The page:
Aquino: PH ships to go back if Chinese don’t leave Panatag ShoalBy Christine O. Avendaño
Philippine Daily Inquirer
President Benigno Aquino on Wednesday said he would order government vessels back to Scarborough Shoal once the stormy weather clears, if ships from China have not left the area by then.
Speaking to reporters after attending a convention of the Autonomous Region in Muslim Mindanao at Waterfront Hotel in Davao City, Mr. Aquino said a military plane would fly to Scarborough Shoal as soon as the weather clears to see if China’s vessels were still there.
“If there is a presence in our territorial waters then we will redeploy [our vessels],” Mr. Aquino said. “If there is no presence of other vessels that might impinge on our sovereignty, then there is no need to redeploy.”
Government vessels from China and the Philippines had squared off for more than two months at Scarborough Shoal, a rich fishing ground in an area in the West Philippine Sea (South China Sea) claimed by both countries.
The Philippines announced over the weekend it would withdraw its remaining two vessels because of bad weather endangering Filipino crewmen, and China later said it would pull out more than 20 fishing boats for safety—sparking hopes of an end to the standoff.
Indonesian Foreign Minister Marty Natalegawa welcomed the actions by China and the Philippines, saying yesterday that his country has called on both sides “to refrain from further escalating tensions and instead promote peaceful settlement by diplomatic means.”
A storm that has whipped up 5-meter waves continued to lash the area Wednesday. The Philippine Atmospheric, Geographical and Astronomical Services Administration (Pagasa) said the weather may start to clear by the weekend. The weather bureau warned ships and fishing boats to stay away from the rough seas.
A Philippine government official told The Associated Press that six Chinese government ships and 30 Chinese fishing boats were sighted at Scarborough Shoal on Tuesday.
The fishing boats, which had been marooned in the shoal’s sprawling lagoon, may have been stranded by the passing storm and may leave once the weather clears, said the official, who spoke on condition of anonymity, citing a lack of authority to talk to reporters.
Mr. Aquino said the military plane was supposed to fly to the shoal on Monday, but did not get clearance due to the bad weather.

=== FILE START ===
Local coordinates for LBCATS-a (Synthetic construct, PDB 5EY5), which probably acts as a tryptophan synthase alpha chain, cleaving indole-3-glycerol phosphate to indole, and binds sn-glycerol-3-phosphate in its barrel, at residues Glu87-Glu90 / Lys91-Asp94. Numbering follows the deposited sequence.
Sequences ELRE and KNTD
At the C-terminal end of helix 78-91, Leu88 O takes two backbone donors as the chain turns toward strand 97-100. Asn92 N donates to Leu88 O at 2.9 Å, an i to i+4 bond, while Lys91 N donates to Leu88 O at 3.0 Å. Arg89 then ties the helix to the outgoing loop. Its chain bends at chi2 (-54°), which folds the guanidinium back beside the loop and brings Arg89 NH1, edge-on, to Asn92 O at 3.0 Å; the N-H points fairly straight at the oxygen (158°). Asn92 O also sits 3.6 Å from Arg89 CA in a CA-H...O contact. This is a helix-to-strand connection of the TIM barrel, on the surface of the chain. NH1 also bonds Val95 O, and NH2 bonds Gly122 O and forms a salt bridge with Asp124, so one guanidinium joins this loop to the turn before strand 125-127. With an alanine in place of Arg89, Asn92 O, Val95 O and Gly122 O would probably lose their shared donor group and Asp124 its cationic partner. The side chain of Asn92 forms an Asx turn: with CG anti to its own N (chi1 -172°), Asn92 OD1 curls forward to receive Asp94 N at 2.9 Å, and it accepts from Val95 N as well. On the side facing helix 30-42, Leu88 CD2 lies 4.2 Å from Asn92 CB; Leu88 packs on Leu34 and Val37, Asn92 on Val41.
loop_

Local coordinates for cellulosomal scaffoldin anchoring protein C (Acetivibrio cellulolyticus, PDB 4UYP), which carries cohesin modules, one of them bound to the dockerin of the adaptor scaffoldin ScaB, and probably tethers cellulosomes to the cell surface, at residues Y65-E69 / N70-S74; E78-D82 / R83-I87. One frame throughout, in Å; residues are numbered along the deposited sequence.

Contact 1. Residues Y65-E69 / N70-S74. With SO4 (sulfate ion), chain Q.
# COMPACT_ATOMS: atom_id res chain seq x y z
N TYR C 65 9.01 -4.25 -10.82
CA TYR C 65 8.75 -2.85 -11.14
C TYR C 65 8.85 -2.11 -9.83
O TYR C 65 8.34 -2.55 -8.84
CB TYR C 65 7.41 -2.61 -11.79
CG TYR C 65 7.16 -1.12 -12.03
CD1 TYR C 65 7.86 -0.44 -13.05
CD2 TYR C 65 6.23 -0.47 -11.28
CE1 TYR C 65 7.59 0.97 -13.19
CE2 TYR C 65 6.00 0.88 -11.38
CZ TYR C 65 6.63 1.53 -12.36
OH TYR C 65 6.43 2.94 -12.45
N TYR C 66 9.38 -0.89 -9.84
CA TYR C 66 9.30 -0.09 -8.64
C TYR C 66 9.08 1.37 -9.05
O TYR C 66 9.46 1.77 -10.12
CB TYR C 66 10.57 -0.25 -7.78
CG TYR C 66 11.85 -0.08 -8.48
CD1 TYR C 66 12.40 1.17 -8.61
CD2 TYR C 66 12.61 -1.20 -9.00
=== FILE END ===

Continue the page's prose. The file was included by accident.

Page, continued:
If the plane cannot see conditions below because of the bad weather, it is pointless to send it there, Mr. Aquino said.
“The guidelines are very, very clear,” he said. “If there are vessels there that are not ours, we will send back our ships.”
The President defended his decision to order home a Philippine Coast Guard patrol vessel and a Bureau of Fisheries and Aquatic Resources survey ship on Friday night as Typhoon “Butchoy” roiled the contested waters off western Zambales. Unlike fishing boats, he said, the two vessels could not take shelter in the shoal’s lagoon.
The Philippine withdrawal, however, proved premature. China ordered the pullout of its fishing boats from the lagoon, but not its government vessels outside the lagoon.
On Monday, the Chinese Embassy in Manila said Beijing had no plans of withdrawing its vessels from Scarborough Shoal, which it calls Huangyan Island.
Foreign Secretary Albert del Rosario told reporters on Friday that China had committed to call the vessels back. But on Monday, the Chinese Ministry of Foreign Affairs wondered where the commitment that Del Rosario had announced had come from.
In Manila, the Chinese Embassy said there was no such commitment.
But the Department of Foreign Affairs (DFA) said yesterday that “consultations” with China were going on for the removal of Chinese ships outside the shoal’s lagoon.
“Consultations are ongoing on the remaining ships in Bajo de Masinloc (the Philippines’ name for Scarborough Shoal) with the objective of defusing the tension in the area,” DFA spokesperson Raul Hernandez said in a text message to the Philippine Daily Inquirer.
In an interview over Radyo Inquirer Wednesday morning, Hernandez said the verbal agreement between China and the Philippines on the withdrawal of vessels only covered those inside the shoal’s lagoon.
Hernandez said China had pulled out two of its government vessels.
“On Sunday, they announced that they would pull out the fishing vessels from the lagoon,” Hernandez said.
China’s pullout from the lagoon was expected “as soon as possible,” he said.
There will be no vessels inside the lagoon after that point, he said, “but the two sides are still talking about the vessels outside the lagoon.”
Senator Loren Legarda, chairperson of the Senate foreign relations committee, said the Philippine Coast Guard should maintain the Philippine presence at the shoal.
In an interview with the Inquirer, Legarda said she also wanted the government to quickly redeploy the BFAR scientific ship.
Legarda criticized the DFA for telegraphing its punches.
“We should not negotiate using a microphone, so to speak,” Legarda said. “These are sensitive issues, especially that there will be a changing of leadership in China. Tact is an important element in diplomacy, so that no miscommunication occurs.”
Legarda, however, favored the government’s strategy to resolve the dispute through diplomatic means.
Senator Francis Escudero opposed the decision to send back the Coast Guard ship to
Scarborough Shoal, which the Philippine also calls Panatag Shoal.
What Escudero wanted the government to do was to “repair the damaged relations” through “confidence-building measures (such as) focusing on the things that we agree on, and setting aside our differences for the meantime.” With reports from Tina G. Santos, Michael Lim Ubac and AP
Originally posted at 06:34 pm | Wednesday, June 20, 2012